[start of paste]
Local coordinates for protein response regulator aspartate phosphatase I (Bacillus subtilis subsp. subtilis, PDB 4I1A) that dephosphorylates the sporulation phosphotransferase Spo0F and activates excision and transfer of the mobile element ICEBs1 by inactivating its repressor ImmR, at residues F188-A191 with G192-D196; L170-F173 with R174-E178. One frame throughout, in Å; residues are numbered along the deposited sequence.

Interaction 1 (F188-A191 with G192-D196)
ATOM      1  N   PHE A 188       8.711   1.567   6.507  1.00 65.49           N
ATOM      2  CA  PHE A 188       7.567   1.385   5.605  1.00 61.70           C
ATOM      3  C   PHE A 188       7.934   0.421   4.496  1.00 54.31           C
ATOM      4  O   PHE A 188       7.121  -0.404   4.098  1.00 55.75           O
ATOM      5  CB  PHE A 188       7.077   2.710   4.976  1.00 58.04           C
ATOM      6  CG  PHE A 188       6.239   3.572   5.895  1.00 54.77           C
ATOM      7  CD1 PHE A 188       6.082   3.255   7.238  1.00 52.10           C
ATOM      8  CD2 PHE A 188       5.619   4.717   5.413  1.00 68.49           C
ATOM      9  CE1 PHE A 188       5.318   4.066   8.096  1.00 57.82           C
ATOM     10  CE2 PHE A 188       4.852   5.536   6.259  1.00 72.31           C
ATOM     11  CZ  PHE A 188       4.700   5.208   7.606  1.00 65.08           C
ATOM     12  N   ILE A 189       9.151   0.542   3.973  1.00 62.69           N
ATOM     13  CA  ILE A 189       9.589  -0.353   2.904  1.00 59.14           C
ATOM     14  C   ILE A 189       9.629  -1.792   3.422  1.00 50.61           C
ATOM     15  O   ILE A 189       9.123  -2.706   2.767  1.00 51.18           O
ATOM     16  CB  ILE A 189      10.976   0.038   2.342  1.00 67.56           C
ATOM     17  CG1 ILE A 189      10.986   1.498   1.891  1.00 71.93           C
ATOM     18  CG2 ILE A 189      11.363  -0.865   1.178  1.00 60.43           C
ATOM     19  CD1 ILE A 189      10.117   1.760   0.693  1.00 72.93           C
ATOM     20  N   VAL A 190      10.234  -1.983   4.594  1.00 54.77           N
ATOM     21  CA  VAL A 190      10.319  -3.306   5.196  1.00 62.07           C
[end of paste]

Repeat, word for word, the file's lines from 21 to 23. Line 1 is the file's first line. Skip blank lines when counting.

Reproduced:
ATOM     19  CD1 ILE A 189      10.117   1.760   0.693  1.00 72.93           C
ATOM     20  N   VAL A 190      10.234  -1.983   4.594  1.00 54.77           N
ATOM     21  CA  VAL A 190      10.319  -3.306   5.196  1.00 62.07           C